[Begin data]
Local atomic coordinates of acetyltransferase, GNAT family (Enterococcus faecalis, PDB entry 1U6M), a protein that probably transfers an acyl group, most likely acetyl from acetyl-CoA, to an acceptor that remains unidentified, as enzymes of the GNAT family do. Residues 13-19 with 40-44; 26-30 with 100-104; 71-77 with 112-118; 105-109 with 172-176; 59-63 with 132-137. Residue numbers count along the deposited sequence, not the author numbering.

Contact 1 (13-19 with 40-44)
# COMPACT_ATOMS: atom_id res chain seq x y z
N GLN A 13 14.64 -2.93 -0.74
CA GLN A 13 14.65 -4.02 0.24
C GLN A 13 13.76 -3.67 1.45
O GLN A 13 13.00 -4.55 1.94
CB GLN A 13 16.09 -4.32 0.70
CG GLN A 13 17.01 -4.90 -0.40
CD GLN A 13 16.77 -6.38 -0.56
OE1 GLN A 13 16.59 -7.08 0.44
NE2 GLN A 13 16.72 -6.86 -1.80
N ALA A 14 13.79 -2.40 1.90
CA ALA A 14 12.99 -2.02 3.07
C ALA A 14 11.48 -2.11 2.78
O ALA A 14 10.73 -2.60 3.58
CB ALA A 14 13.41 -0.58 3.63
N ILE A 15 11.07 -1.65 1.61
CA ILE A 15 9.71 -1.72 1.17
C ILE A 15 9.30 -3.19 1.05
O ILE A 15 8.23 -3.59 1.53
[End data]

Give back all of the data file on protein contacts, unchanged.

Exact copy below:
Local atomic coordinates of acetyltransferase, GNAT family (Enterococcus faecalis, PDB entry 1U6M), a protein that probably transfers an acyl group, most likely acetyl from acetyl-CoA, to an acceptor that remains unidentified, as enzymes of the GNAT family do. Residues 13-19 with 40-44; 26-30 with 100-104; 71-77 with 112-118; 105-109 with 172-176; 59-63 with 132-137. Residue numbers count along the deposited sequence, not the author numbering.

Contact 1 (13-19 with 40-44)
# COMPACT_ATOMS: atom_id res chain seq x y z
N GLN A 13 14.64 -2.93 -0.74
CA GLN A 13 14.65 -4.02 0.24
C GLN A 13 13.76 -3.67 1.45
O GLN A 13 13.00 -4.55 1.94
CB GLN A 13 16.09 -4.32 0.70
CG GLN A 13 17.01 -4.90 -0.40
CD GLN A 13 16.77 -6.38 -0.56
OE1 GLN A 13 16.59 -7.08 0.44
NE2 GLN A 13 16.72 -6.86 -1.80
N ALA A 14 13.79 -2.40 1.90
CA ALA A 14 12.99 -2.02 3.07
C ALA A 14 11.48 -2.11 2.78
O ALA A 14 10.73 -2.60 3.58
CB ALA A 14 13.41 -0.58 3.63
N ILE A 15 11.07 -1.65 1.61
CA ILE A 15 9.71 -1.72 1.17
C ILE A 15 9.30 -3.19 1.05
O ILE A 15 8.23 -3.59 1.53